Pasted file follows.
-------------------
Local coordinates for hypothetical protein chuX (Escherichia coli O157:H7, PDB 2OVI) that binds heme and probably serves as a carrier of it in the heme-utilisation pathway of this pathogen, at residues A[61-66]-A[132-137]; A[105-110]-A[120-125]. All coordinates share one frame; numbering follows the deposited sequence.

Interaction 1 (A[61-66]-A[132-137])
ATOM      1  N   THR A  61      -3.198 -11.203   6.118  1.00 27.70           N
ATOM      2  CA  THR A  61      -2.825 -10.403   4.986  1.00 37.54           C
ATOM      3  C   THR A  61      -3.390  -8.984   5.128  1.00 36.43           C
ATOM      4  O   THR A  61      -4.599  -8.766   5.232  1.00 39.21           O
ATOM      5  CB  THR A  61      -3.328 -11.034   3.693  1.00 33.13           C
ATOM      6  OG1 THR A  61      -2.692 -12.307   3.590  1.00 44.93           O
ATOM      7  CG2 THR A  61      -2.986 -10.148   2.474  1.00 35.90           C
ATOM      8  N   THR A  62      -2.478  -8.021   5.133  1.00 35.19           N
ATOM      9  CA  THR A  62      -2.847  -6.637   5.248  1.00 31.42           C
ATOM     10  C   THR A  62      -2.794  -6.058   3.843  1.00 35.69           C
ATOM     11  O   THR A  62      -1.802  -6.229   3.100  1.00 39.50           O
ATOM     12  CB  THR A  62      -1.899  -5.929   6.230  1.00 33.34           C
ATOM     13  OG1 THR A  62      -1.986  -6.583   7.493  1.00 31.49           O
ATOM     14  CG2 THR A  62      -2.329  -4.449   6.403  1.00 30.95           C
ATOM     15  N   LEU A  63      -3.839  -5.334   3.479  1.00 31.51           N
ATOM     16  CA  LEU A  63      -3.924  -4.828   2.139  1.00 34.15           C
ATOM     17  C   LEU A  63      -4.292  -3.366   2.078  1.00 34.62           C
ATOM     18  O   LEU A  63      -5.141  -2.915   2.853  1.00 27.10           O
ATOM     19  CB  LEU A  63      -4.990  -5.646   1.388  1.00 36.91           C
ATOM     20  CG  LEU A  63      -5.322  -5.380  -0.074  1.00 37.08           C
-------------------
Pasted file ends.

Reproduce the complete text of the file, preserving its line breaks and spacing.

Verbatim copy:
Local coordinates for hypothetical protein chuX (Escherichia coli O157:H7, PDB 2OVI) that binds heme and probably serves as a carrier of it in the heme-utilisation pathway of this pathogen, at residues A[61-66]-A[132-137]; A[105-110]-A[120-125]. All coordinates share one frame; numbering follows the deposited sequence.

Interaction 1 (A[61-66]-A[132-137])
ATOM      1  N   THR A  61      -3.198 -11.203   6.118  1.00 27.70           N
ATOM      2  CA  THR A  61      -2.825 -10.403   4.986  1.00 37.54           C
ATOM      3  C   THR A  61      -3.390  -8.984   5.128  1.00 36.43           C
ATOM      4  O   THR A  61      -4.599  -8.766   5.232  1.00 39.21           O
ATOM      5  CB  THR A  61      -3.328 -11.034   3.693  1.00 33.13           C
ATOM      6  OG1 THR A  61      -2.692 -12.307   3.590  1.00 44.93           O
ATOM      7  CG2 THR A  61      -2.986 -10.148   2.474  1.00 35.90           C
ATOM      8  N   THR A  62      -2.478  -8.021   5.133  1.00 35.19           N
ATOM      9  CA  THR A  62      -2.847  -6.637   5.248  1.00 31.42           C
ATOM     10  C   THR A  62      -2.794  -6.058   3.843  1.00 35.69           C
ATOM     11  O   THR A  62      -1.802  -6.229   3.100  1.00 39.50           O
ATOM     12  CB  THR A  62      -1.899  -5.929   6.230  1.00 33.34           C
ATOM     13  OG1 THR A  62      -1.986  -6.583   7.493  1.00 31.49           O
ATOM     14  CG2 THR A  62      -2.329  -4.449   6.403  1.00 30.95           C
ATOM     15  N   LEU A  63      -3.839  -5.334   3.479  1.00 31.51           N
ATOM     16  CA  LEU A  63      -3.924  -4.828   2.139  1.00 34.15           C
ATOM     17  C   LEU A  63      -4.292  -3.366   2.078  1.00 34.62           C
ATOM     18  O   LEU A  63      -5.141  -2.915   2.853  1.00 27.10           O
ATOM     19  CB  LEU A  63      -4.990  -5.646   1.388  1.00 36.91           C
ATOM     20  CG  LEU A  63      -5.322  -5.380  -0.074  1.00 37.08           C